JUMPING the second last fence at the Aintree Grand National the unthinkable looked like it could happen. Two Carlow housemates were at the front of the most famous horse race in the world and looked like they would battle it out right to the line.
That didn’t quite happen but one of those housemates did go on to record a famous win, while the other had to settle for fourth place.
Of course, we are not talking about any ordinary housemates. We are talking about Rachael Blackmore, perhaps Ireland’s biggest sport star right now after her heroics at Cheltenham and Aintree over the last few weeks, and Patrick Mullins.
Blackmore was already riding the crest of a wave after finishing as Champion Jockey at the Cheltenham Festival but she landed a win that transcends her sport on Saturday when she became the first female jockey to win the race in the 174th running of the event.
Blackmore won on Minella Times for trainer Henry De Bromhead, who also had the second placed horse, 100/1 shot Balko Des Flos.
But if there is there a celebratory meal to had in the Leighlinbridge house where they live – Rachael’s boyfriend Brian Hayes, who finished 15th on Class Conti, is third of the Grand National jockeys living together – it won’t be Patrick Mullins leading the way in the kitchen.
“Brian and Rachael cook. They don’t let me do the cooking. I buy the ingredients. I am banned from the kitchen,” laughed Mullins, and he agreed that it was remarkable for three people living under the same roof to be among the only 15 finishers of the race.
“For the three of us to have a ride in the race, and for the three of us to finish, we got a good kick out of that. It is an unusual feat, I suppose. We all enjoyed it,” agreed Patrick who, at one stage, felt Burrows Saint was going so well that he, himself, was in with a chance of winning the world’s greatest Steeplechase event.
“I got a dream ride. I thought maybe a half-mile out we could win this but unfortunately his stamina gave away in the last two furlongs.”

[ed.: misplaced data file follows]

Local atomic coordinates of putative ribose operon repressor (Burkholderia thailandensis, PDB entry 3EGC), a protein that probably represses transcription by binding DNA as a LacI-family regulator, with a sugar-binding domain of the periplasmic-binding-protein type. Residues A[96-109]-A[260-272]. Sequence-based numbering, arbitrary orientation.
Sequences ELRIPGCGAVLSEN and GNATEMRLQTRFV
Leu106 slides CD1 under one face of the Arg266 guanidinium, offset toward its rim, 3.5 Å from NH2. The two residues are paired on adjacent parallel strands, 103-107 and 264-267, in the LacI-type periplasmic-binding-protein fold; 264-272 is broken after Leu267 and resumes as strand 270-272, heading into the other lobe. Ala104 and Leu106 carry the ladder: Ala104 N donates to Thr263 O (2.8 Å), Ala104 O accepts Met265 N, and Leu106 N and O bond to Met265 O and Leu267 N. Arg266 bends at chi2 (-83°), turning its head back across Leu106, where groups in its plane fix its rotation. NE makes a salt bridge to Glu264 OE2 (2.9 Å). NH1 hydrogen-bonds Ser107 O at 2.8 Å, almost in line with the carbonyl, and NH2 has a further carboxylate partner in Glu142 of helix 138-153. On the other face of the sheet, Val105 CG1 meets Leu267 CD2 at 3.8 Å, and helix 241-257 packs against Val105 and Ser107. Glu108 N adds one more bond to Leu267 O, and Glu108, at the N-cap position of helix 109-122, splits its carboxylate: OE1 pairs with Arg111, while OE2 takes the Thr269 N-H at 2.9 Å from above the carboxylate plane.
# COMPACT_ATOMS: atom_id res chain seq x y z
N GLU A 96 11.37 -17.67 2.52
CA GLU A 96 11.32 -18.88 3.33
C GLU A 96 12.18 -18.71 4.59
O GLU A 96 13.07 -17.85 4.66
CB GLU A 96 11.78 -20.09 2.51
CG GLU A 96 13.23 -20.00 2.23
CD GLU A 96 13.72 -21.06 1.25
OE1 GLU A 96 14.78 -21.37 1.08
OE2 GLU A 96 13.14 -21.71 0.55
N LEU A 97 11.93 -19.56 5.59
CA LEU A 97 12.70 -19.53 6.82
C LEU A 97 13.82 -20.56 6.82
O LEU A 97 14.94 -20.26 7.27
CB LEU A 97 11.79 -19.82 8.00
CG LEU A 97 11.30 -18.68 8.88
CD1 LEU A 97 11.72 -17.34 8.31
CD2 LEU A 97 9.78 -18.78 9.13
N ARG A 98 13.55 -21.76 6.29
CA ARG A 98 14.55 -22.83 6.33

The previous day, Mullins set up a possible double for himself over the Grand National fences when he steered Livelovelaugh to what looked like an effortless victory in the two mile five furlong Topham Chase. It looked like an effortless victory. With two fences to go the rider was able to give his horse a breather before stretching away to victory.
“He was electric. It was probably the biggest thrill of my career. It was just a real example of a horse taking to Aintree. There was an Aintree factor. He enjoyed the change of scenery. It was very straight-forward.”
“As an eleven year old, he is quite an old horse. He has been around the long time. He ran very well in The Grand National two years ago but he hadn’t stayed. The plan was to come back for this race but it was obviously called off last year.”
Ireland’s leading amateur jockey was not despondent with his fourth place finish on Burrows Saint in the big one.
“We were upsides (with Minella Times) for a lot of the race. Afterwards I congratulated her. At the moment it is Rachael’s world and we are just living in it,” agreed Patrick.
Back in Leighlinbridge, as long as he stays away from the cooking he, Brian and Rachael support and help each other.
“We are all in different places on different mornings. No-one wants to be the last one out of the house if we can avoid it. It helps we are all on the same wavelength. Brian works very hard. Rachael works very hard. There is a good atmosphere,” he said.
After coming home from the track they might watch a recording of their days work. They all welcome each other’s opinion.
“We do discuss it. We all improve off each other. I definitely think it is an advantage for all of us.”
On Saturday, immediately after the presentation, Blackmore and Henry de Bromhead, were formerly interviewed. All the focus was on the jockey but she insisted on passing on the kudos to the winning trainer.
Mullins says there is never a likelihood of people in the racing game getting too big for their boots.
“It is a sport there are so many downs. If you are a good jockey you win two or three out of every ten races. You lose maybe eight times out of ten. That is good for the humility. The jockey cannot do without the trainer so it is very much a team effort.”
The season comes to an end with the Punchestown festival in two weeks’ time. It is all to play for in the jockeys championship.
“Rachael is obviously chasing Paul Townend. I am one ahead of Jamie Codd (in the amateur championship) so there won’t be too much time for celebrations until after Cheltenham I would say.”
By Kieran Murphy